Kantree Query Language (KQL)

Searching through cards

To search through card titles, just use the keywords you want to look for. There are three keywords which you cannot use directly as they are reserved: and, or, not. If you want to look for them in titles, you can surround them by double quotes (eg. oranges "and" berries).

To search for cards not matching keywords, prepend the keyword by not. (eg. not oranges). If you need to exclude cards matching a sentence, surround the keywords with double quotes (eg. not "oranges berries").

To search for a card with a specific reference, use # followed by the reference number (eg. #123).

To search for a card which is in a group, use # followed by the group name. If your group name contains spaces, just ignore them (eg. search for cards in “List 2”, use #list2).

To search for a card which has a member in any of its attributes, use @ followed by the username (eg. @username). You can use @me to reference the currently logged in user.

Usernames and group names cannot contain dots or spaces. To use names with these characters, surround the name by curly braces (eg. @{user name} and #{List 2}).


You can search cards by their attributes using either of the following syntax: attribute=value or {attribute}=value. The former can only be used if there are no spaces or special characters in the attribute name. Otherwise use the latter (eg. {attribute with space}=value).

Available operators are:

  • =: equals (eg. {Contact} = "john@doe.com")
  • !=: different (eg. {Estimated hours} != 10)
  • > or >=: greater than or greater or equal than (eg. {Estimated hours} > 10)
  • < or <=: less than or less or equal than (eg. {Estimated hours} <= 10)
  • ~=: fuzzy match (for text values). (eg. description ~= orange)

If the attribute is a list of values (eg. members attribute), use the in operator: @username in Assignees.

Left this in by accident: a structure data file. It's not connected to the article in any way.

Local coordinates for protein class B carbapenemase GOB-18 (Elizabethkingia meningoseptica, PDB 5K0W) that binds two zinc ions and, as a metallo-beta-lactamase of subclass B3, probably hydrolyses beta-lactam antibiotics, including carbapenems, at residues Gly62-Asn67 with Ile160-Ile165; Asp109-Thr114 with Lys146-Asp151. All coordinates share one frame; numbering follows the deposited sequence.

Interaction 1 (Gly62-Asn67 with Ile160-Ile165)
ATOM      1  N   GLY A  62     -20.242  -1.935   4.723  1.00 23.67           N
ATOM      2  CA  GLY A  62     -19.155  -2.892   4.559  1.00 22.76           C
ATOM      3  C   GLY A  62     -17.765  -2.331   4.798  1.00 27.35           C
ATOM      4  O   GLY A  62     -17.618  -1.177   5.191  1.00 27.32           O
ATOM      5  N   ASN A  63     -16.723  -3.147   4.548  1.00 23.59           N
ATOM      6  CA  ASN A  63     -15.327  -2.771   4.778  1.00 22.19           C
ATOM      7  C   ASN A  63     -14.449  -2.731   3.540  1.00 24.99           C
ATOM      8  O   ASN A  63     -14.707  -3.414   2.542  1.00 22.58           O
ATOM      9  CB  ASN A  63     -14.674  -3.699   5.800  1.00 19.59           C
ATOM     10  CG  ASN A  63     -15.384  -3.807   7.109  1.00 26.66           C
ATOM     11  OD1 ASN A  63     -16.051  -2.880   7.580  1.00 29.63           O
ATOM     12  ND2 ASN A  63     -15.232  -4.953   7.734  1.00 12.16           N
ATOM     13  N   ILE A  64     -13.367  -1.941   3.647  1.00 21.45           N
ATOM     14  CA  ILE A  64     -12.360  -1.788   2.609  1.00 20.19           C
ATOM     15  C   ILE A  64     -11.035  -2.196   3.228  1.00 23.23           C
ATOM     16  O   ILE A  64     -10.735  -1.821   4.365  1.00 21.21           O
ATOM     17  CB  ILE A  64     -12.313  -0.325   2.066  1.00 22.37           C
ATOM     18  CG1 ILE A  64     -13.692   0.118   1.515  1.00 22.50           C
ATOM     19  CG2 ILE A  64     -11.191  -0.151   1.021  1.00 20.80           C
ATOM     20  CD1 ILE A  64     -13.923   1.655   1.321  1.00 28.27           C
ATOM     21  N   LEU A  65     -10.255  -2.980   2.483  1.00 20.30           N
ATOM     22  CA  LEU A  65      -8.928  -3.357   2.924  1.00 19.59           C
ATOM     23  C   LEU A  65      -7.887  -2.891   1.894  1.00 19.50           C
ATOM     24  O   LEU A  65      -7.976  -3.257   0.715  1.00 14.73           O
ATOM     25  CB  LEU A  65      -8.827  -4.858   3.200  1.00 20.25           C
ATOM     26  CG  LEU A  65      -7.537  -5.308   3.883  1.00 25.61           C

When comparing an attribute, values can be:

  • an empty value (meaning the attributes has not been set): empty (eg. finding all cards with an empty description: description=empty)
  • a number: 10 or 12.1 or -3.4
  • a string: word or "multiple words are surrounded by double quotes"
  • yes or no (for yes/no attributes)
  • a date: a double quoted string using the format: YYYY-MM-DD (eg. "2017-02-05"). A few special keywords which can be used as a date exist: today, tomorrow, yesterday. (eg. {due date}<today)
  • a member: @username
  • a card reference: #123
  • an object reference (see further)

You can also use arithmetic expressions (eg. 3 + 4).

A few special attributes exist:

  • ref: card reference (eg. ref=123)
  • title: card title (eg. title="my task")
  • created at: card creation date (eg. {created at}="2017-02-01")
  • created by: user who created the card (eg. {created by}=@me)
  • updated at: date of the last update
  • state: card state (eg. state=completed)
  • started at: when a card has a state of in progress, the date at which it was started.
  • finished at: when a card has a state of dropped, completed or closed, the date at which it was finished.
  • resolution time: the time between finished at and started at
  • archived: if the card is archived (yes/no value: archived=yes)
  • parent: parent card title
  • hlevel: level of the card in the hierarchy of the project. For instance, for a sub-card, it will return 2
  • nb children: number of children
  • nb comments: number of comments
  • last comment at: date of the last comment
  • model: model name (eg. model=bug)
  • project: project name (eg. project="My Project")
  • organization: organization’s name
  • form: form’s name (if the card has been created through a project form)

You can use the keyword not in front of any condition to match for cards not meeting the condition (eg. not @me in assignees).

Combining conditions

You can use multiple conditions in your queries. Just put them one after the other. All conditions must be met for a card to match.

For more flexible queries, you can combine conditions using logical operators: